Stephen Colbert crashes the party

Some of you may have heard of Stephen Colbert’s speech at the annual White House Correspondents Association Dinner on Saturday, April 29, 2006. This is the annual occasion where the President and other members of his administration and the journalists who cover them plus assorted celebrities get together for an evening of schmoozing, eating, and drinking.

(See here for a report on the dinner. You can see Colbert’s full speech here or here. Or, if you prefer, you can read the transcript.)
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About SAGES -3: The difficult task of changing education

It is a natural human trait to confuse ‘is’ with ‘ought,’ to think that what currently exists is also how things should be, especially with long-standing practices. The same is true with teaching methods. Once a way of teaching reaches a venerable stage, it is hard to conceive that things could be any different.

This post will be largely excerpts of an excellent article titled Making the Case by David A. Garvin from the September-October 2003, Volume 106, Number 1 issue of Harvard Magazine (p. 56), showing how hard it is to change the way we teach. It gives as an example the way that legal education changed to what it is today, what is now called the case method. Although this has become the ‘standard’ way law colleges operate, initial efforts to introduce this method faced enormous resistance from students and faculty and alumni. This is because all of us tend to be most comfortable with doing what we have always done and fear that change will be for the worse.

The article suggests that to succeed, the changes must be based on a deep understanding of education and require support and commitment over the long haul.

Christopher Columbus Langdell, the pioneer of the case method, attended Harvard Law School from 1851 to 1854 – twice the usual term of study. He spent his extra time as a research assistant and librarian, holed up in the school’s library reading legal decisions and developing an encyclopedic knowledge of court cases. Langdell’s career as a trial lawyer was undistinguished; his primary skill was researching and writing briefs. In 1870, Harvard president Charles William Eliot appointed Langdell, who had impressed him during a chance meeting when they were both students, as professor and then dean of the law school. Langdell immediately set about developing the case method.

At the time, law was taught by the Dwight Method, a combination of lecture, recitation, and drill named after a professor at Columbia. Students prepared for class by reading “treatises,” dense textbooks that interpreted the law and summarized the best thinking in the field. They were then tested – orally and in front of their peers – on their level of memorization and recall. Much of the real learning came later, during apprenticeships and on-the-job instruction.

Langdell’s approach was completely different. In his course on contracts, he insisted that students read only original sources – cases – and draw their own conclusions. To assist them, he assembled a set of cases and published them, with only a brief two-page introduction.

Langdell’s approach was much influenced by the then-prevailing inductive empiricism. He believed that lawyers, like scientists, worked with a deep understanding of a few core theories or principles; that understanding, in turn, was best developed via induction from a review of those appellate court decisions in which the principles first took tangible form. State laws might vary, but as long as lawyers understood the principles on which they were based, they should be able to practice anywhere. In Langdell’s words: “To have a mastery of these [principles or doctrines] as to be able to apply them with consistent facility and certainty to the ever-tangled skein of human affairs, is what constitutes a true lawyer….”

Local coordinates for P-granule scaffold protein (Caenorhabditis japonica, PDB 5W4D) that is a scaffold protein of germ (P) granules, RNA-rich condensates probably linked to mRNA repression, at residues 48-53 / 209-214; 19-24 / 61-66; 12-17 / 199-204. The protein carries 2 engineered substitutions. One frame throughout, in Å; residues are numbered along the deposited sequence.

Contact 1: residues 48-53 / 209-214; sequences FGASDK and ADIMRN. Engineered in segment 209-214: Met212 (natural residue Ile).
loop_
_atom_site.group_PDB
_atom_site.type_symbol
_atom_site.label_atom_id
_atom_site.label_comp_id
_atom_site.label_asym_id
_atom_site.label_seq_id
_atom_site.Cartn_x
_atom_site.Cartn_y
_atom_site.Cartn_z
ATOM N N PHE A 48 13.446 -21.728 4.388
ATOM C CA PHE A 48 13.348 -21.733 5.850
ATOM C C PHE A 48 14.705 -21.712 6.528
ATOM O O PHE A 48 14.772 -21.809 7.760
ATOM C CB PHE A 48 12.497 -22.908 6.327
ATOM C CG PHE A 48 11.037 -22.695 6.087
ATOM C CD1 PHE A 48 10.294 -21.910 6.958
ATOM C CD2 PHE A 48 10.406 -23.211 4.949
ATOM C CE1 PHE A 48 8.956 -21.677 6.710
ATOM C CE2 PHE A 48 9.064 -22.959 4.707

This view of the law shifted the locus of learning from law offices to the library. Craft skills and hands-on experience were far less important than a mastery of principles – the basis for deep, theoretical understanding
. . .
This view of the law also required a new approach to pedagogy. Inducing general principles from a small selection of cases was a challenging task, and students were unlikely to succeed without help. To guide them, Langdell developed through trial and error what is now called the Socratic method: an interrogatory style in which instructors question students closely about the facts of the case, the points at issue, judicial reasoning, underlying doctrines and principles, and comparisons with other cases. Students prepare for class knowing that they will have to do more than simply parrot back material they have memorized from lectures or textbooks; they will have to present their own interpretations and analysis, and face detailed follow-up questions from the instructor.

Langdell’s innovations initially met with enormous resistance. Many students were outraged. During the first three years of his administration, as word spread of Harvard’s new approach to legal education, enrollment at the school dropped from 165 to 117 students, leading Boston University to start a law school of its own. Alumni were in open revolt.

With Eliot’s backing, Langdell endured, remaining dean until 1895. By that time, the case method was firmly established at Harvard and six other law schools. Only in the late 1890s and early 1900s, as Chicago, Columbia, Yale, and other elite law schools warmed to the case method – and as Louis Brandeis and other successful Langdell students began to speak glowingly of their law-school experiences – did it diffuse more widely. By 1920, the case method had become the dominant form of legal education. It remains so today.